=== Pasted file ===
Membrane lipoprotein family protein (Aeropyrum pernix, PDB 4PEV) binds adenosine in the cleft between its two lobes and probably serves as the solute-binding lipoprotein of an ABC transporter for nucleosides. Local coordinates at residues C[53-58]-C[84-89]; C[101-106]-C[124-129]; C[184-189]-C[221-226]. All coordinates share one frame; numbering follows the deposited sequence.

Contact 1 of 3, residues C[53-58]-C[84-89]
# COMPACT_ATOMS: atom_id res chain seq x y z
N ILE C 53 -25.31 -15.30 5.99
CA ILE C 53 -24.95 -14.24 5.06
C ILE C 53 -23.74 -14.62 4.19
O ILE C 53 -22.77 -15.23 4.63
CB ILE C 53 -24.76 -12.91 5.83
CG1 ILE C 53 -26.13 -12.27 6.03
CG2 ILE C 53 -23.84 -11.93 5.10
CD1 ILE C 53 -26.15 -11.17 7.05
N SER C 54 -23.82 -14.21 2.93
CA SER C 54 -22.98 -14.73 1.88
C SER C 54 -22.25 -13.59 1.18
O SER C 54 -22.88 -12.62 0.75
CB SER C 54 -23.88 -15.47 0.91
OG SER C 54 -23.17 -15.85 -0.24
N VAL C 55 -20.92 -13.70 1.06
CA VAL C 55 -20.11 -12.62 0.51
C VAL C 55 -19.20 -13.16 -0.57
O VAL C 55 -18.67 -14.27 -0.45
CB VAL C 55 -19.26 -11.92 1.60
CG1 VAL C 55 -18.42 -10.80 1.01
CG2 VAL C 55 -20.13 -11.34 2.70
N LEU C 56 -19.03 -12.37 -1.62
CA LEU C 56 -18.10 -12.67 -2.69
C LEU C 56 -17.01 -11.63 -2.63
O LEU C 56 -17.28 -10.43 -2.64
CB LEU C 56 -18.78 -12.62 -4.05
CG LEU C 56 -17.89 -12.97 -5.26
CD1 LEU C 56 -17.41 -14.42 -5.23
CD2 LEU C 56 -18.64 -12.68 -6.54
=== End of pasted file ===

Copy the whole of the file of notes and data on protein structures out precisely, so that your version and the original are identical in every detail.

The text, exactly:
Membrane lipoprotein family protein (Aeropyrum pernix, PDB 4PEV) binds adenosine in the cleft between its two lobes and probably serves as the solute-binding lipoprotein of an ABC transporter for nucleosides. Local coordinates at residues C[53-58]-C[84-89]; C[101-106]-C[124-129]; C[184-189]-C[221-226]. All coordinates share one frame; numbering follows the deposited sequence.

Contact 1 of 3, residues C[53-58]-C[84-89]
# COMPACT_ATOMS: atom_id res chain seq x y z
N ILE C 53 -25.31 -15.30 5.99
CA ILE C 53 -24.95 -14.24 5.06
C ILE C 53 -23.74 -14.62 4.19
O ILE C 53 -22.77 -15.23 4.63
CB ILE C 53 -24.76 -12.91 5.83
CG1 ILE C 53 -26.13 -12.27 6.03
CG2 ILE C 53 -23.84 -11.93 5.10
CD1 ILE C 53 -26.15 -11.17 7.05
N SER C 54 -23.82 -14.21 2.93
CA SER C 54 -22.98 -14.73 1.88
C SER C 54 -22.25 -13.59 1.18
O SER C 54 -22.88 -12.62 0.75
CB SER C 54 -23.88 -15.47 0.91
OG SER C 54 -23.17 -15.85 -0.24
N VAL C 55 -20.92 -13.70 1.06
CA VAL C 55 -20.11 -12.62 0.51
C VAL C 55 -19.20 -13.16 -0.57
O VAL C 55 -18.67 -14.27 -0.45
CB VAL C 55 -19.26 -11.92 1.60
CG1 VAL C 55 -18.42 -10.80 1.01
CG2 VAL C 55 -20.13 -11.34 2.70
N LEU C 56 -19.03 -12.37 -1.62
CA LEU C 56 -18.10 -12.67 -2.69
C LEU C 56 -17.01 -11.63 -2.63
O LEU C 56 -17.28 -10.43 -2.64
CB LEU C 56 -18.78 -12.62 -4.05
CG LEU C 56 -17.89 -12.97 -5.26
CD1 LEU C 56 -17.41 -14.42 -5.23
CD2 LEU C 56 -18.64 -12.68 -6.54